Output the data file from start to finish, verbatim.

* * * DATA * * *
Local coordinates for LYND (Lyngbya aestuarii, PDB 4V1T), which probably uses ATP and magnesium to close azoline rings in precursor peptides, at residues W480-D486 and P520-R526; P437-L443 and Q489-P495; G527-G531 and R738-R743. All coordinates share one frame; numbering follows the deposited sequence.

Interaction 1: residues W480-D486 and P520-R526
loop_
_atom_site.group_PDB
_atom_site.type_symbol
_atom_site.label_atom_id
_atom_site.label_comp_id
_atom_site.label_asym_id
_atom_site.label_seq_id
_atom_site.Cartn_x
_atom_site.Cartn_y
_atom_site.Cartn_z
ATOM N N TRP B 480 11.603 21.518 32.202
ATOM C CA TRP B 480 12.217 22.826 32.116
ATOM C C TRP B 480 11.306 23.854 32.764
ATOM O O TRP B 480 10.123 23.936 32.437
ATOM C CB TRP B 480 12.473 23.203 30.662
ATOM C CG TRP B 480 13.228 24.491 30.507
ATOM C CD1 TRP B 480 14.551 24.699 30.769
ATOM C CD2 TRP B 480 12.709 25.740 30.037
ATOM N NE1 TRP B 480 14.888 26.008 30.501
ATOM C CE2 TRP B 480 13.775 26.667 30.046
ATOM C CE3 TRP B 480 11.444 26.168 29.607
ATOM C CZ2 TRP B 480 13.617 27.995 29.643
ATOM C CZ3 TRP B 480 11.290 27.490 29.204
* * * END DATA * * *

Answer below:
Local coordinates for LYND (Lyngbya aestuarii, PDB 4V1T), which probably uses ATP and magnesium to close azoline rings in precursor peptides, at residues W480-D486 and P520-R526; P437-L443 and Q489-P495; G527-G531 and R738-R743. All coordinates share one frame; numbering follows the deposited sequence.

Interaction 1: residues W480-D486 and P520-R526
loop_
_atom_site.group_PDB
_atom_site.type_symbol
_atom_site.label_atom_id
_atom_site.label_comp_id
_atom_site.label_asym_id
_atom_site.label_seq_id
_atom_site.Cartn_x
_atom_site.Cartn_y
_atom_site.Cartn_z
ATOM N N TRP B 480 11.603 21.518 32.202
ATOM C CA TRP B 480 12.217 22.826 32.116
ATOM C C TRP B 480 11.306 23.854 32.764
ATOM O O TRP B 480 10.123 23.936 32.437
ATOM C CB TRP B 480 12.473 23.203 30.662
ATOM C CG TRP B 480 13.228 24.491 30.507
ATOM C CD1 TRP B 480 14.551 24.699 30.769
ATOM C CD2 TRP B 480 12.709 25.740 30.037
ATOM N NE1 TRP B 480 14.888 26.008 30.501
ATOM C CE2 TRP B 480 13.775 26.667 30.046
ATOM C CE3 TRP B 480 11.444 26.168 29.607
ATOM C CZ2 TRP B 480 13.617 27.995 29.643
ATOM C CZ3 TRP B 480 11.290 27.490 29.204